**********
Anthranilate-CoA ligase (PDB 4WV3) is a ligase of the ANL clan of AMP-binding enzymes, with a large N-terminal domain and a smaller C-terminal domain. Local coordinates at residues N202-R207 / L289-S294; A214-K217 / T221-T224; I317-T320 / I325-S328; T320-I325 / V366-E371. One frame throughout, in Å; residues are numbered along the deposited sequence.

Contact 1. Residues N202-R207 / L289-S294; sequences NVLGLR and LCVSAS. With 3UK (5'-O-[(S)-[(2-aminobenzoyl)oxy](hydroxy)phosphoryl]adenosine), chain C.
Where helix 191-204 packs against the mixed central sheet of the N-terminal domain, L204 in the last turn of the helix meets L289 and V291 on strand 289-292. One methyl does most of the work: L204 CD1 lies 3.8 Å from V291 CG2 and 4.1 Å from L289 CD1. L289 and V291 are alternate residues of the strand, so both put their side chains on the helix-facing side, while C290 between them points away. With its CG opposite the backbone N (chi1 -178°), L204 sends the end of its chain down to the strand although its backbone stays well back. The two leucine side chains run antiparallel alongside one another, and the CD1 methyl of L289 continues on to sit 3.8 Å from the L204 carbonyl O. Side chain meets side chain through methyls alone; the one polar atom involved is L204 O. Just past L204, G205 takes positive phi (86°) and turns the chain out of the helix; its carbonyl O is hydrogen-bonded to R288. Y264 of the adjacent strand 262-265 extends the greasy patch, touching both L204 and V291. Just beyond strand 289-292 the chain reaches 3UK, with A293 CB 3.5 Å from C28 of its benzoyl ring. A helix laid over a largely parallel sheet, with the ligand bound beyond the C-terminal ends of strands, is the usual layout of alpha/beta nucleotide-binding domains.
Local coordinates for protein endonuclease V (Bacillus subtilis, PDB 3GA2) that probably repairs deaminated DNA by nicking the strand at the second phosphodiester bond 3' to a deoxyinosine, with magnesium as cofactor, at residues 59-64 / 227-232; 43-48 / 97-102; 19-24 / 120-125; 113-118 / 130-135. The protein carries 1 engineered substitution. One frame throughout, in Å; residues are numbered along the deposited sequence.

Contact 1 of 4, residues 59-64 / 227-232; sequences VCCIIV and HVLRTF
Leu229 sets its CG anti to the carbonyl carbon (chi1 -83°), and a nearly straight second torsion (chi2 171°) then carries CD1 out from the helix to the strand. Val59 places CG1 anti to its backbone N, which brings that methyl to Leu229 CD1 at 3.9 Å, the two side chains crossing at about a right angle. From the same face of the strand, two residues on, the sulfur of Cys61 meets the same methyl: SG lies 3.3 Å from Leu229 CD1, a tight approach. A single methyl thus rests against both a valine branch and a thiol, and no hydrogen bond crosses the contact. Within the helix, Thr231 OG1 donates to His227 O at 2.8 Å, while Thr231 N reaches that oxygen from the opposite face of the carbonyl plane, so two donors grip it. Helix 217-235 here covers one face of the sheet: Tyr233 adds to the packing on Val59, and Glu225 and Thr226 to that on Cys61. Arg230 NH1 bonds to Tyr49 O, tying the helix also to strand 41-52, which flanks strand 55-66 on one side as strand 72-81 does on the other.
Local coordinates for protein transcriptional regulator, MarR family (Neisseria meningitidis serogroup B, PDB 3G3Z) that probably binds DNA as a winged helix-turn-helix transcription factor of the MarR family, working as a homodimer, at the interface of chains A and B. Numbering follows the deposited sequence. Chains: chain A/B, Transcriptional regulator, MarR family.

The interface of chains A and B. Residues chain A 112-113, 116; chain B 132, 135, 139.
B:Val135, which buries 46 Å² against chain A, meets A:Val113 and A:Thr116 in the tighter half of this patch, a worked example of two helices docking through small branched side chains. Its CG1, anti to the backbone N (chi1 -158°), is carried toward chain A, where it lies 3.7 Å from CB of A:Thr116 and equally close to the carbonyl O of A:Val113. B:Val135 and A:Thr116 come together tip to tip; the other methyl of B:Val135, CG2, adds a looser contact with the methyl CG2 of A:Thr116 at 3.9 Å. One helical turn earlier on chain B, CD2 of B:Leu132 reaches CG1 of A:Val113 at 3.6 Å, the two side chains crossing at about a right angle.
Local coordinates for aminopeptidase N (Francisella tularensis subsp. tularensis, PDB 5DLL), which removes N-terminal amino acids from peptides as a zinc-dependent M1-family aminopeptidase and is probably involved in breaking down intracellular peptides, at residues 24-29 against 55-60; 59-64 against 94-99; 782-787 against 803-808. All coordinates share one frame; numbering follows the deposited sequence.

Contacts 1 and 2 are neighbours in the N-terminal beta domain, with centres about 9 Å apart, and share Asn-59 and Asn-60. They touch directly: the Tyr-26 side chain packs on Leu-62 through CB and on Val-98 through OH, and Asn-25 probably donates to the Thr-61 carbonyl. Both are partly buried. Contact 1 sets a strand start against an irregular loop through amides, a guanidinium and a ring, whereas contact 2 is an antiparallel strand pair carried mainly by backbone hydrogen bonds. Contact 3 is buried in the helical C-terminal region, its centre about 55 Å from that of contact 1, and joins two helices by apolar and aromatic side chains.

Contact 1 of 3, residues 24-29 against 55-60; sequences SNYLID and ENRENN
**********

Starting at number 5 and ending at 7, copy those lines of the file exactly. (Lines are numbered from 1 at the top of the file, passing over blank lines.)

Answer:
Contact 1 of 4, residues 59-64 / 227-232; sequences VCCIIV and HVLRTF
Leu229 sets its CG anti to the carbonyl carbon (chi1 -83°), and a nearly straight second torsion (chi2 171°) then carries CD1 out from the helix to the strand. Val59 places CG1 anti to its backbone N, which brings that methyl to Leu229 CD1 at 3.9 Å, the two side chains crossing at about a right angle. From the same face of the strand, two residues on, the sulfur of Cys61 meets the same methyl: SG lies 3.3 Å from Leu229 CD1, a tight approach. A single methyl thus rests against both a valine branch and a thiol, and no hydrogen bond crosses the contact. Within the helix, Thr231 OG1 donates to His227 O at 2.8 Å, while Thr231 N reaches that oxygen from the opposite face of the carbonyl plane, so two donors grip it. Helix 217-235 here covers one face of the sheet: Tyr233 adds to the packing on Val59, and Glu225 and Thr226 to that on Cys61. Arg230 NH1 bonds to Tyr49 O, tying the helix also to strand 41-52, which flanks strand 55-66 on one side as strand 72-81 does on the other.
Local coordinates for protein transcriptional regulator, MarR family (Neisseria meningitidis serogroup B, PDB 3G3Z) that probably binds DNA as a winged helix-turn-helix transcription factor of the MarR family, working as a homodimer, at the interface of chains A and B. Numbering follows the deposited sequence. Chains: chain A/B, Transcriptional regulator, MarR family.